Personalization Required: Health, Food, Bev, Supplements, & Wearables

September 12th, 2017

In our 2017 Expo West Trends Report, we noted the growing voice of consumers asking for the ability to personalize their own nutrition and wellness plan. Instead of guessing and elimination diets, a slew of in-home kits allow consumers to get direct access to real data that lets them personalize their wellness plan. We’ve kept an eye on the trend since Expo West, and wanted to note some advancements.

Habit, the Campbell-backed startup that allows “personalization from test to table,” recently pushed its boundaries beyond California, to nationwide availability of testing. We couldn’t help but order a kit ourselves.

With 3 quick finger-prick blood samples, 3 inside-of-cheek swabs, the kit is minimally invasive, and is completed from your own home. It’s stunningly designed, with clear steps on each “page” of the kit “book,” along with a video that explains the process. We’ve done our fair share of at-home medical tests, each with sub-par usability, and Habit is like comparing apples and oranges – they’ve made this kit with the user in mind. We can’t wait to get our results back!

Also noteworthy on the personalized, at-home-test kit front, 23andMe is back in good standing with the FDA, as of April, even being allowed to provide genetic risk information for 10 diseases (with lots of disclaimer screens on how risk is differentiated from diagnosing or developing the disease). They’ve rolled out more functionality than was previously allowed. Further demonstrating their traction, this week Sequoia Capital was reported to be leading a $200 million funding round for genetics research and further product development at 23andMe.

Advancements in wearable data-collecting devices are a noteworthy part of this personalization trend, as well. Garmin and Fitbit have been growing their trackable data options, but the market continues to fragment beyond the key players. Key influencers in the wellness sphere have shared about ŌURA over the past year, which “brings you actionable insights about your well-being so you can be ready for what’s next.” Where Habit helps personalize diet and nutrition, OURA “helps you understand how your lifestyle choices affect your sleep & performance,” enabling wearers to make decisions to maximize their “readiness.”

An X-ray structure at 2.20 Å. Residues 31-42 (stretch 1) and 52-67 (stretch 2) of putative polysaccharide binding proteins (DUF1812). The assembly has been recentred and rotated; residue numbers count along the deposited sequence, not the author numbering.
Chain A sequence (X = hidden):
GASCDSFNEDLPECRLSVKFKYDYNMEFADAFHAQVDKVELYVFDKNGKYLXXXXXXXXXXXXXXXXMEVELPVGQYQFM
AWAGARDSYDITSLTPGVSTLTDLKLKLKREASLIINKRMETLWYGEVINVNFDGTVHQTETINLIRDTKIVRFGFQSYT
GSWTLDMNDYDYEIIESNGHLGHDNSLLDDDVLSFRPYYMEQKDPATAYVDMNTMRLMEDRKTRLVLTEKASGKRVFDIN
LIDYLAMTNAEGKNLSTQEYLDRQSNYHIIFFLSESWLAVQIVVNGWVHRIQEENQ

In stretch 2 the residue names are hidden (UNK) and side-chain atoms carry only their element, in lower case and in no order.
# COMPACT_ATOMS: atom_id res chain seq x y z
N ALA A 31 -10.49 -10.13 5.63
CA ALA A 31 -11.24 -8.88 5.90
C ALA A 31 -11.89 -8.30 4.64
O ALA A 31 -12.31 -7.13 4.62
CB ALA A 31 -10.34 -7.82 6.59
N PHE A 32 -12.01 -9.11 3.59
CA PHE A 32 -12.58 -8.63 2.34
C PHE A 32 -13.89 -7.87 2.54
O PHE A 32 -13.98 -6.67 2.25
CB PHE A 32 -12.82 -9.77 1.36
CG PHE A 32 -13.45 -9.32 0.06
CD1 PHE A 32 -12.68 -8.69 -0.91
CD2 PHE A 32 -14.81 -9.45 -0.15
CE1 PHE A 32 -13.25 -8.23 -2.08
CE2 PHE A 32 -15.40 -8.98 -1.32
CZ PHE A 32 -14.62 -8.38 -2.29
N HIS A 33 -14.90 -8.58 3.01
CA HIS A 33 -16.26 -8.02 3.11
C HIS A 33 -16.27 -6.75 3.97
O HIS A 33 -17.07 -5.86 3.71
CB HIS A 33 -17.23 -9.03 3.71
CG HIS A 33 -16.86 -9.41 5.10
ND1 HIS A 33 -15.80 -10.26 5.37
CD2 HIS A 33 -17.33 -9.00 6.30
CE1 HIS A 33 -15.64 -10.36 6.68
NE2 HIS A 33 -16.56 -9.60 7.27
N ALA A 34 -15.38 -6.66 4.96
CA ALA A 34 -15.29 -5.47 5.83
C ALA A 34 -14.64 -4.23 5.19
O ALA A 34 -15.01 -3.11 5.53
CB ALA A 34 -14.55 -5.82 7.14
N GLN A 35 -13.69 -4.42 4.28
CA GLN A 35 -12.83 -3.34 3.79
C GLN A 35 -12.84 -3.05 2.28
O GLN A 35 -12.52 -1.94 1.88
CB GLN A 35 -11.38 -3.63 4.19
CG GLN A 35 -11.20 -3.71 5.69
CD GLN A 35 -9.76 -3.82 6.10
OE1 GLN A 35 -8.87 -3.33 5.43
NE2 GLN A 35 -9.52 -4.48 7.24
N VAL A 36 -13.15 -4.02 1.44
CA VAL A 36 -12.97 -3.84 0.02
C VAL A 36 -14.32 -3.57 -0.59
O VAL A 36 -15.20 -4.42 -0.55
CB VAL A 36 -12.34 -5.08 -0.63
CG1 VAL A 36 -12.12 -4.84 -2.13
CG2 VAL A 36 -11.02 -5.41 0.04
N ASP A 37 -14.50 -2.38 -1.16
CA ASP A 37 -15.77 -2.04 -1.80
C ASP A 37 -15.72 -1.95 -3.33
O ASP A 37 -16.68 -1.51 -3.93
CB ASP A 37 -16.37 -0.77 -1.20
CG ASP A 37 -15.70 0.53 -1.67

Supplements don’t have to be “trial and error” now, either. Care/of uses a questionnaire about goals, lifestyle and values to suggest personalized supplements.

While not fully personalized, Brandless and Thrive Market take typical grocery shopping a step closer to personalized with “values” that can be shopped on, as filters: Non-GMO, Paleo, No Added Sugar, and more.

Gone are the days where a “one size fits all” plan is appealing or acceptable to consumers. In the era of personalization, they expect healthcare providers, nutrition plans (and increasingly food and beverage products) and other aspects of their wellness to be personalized.

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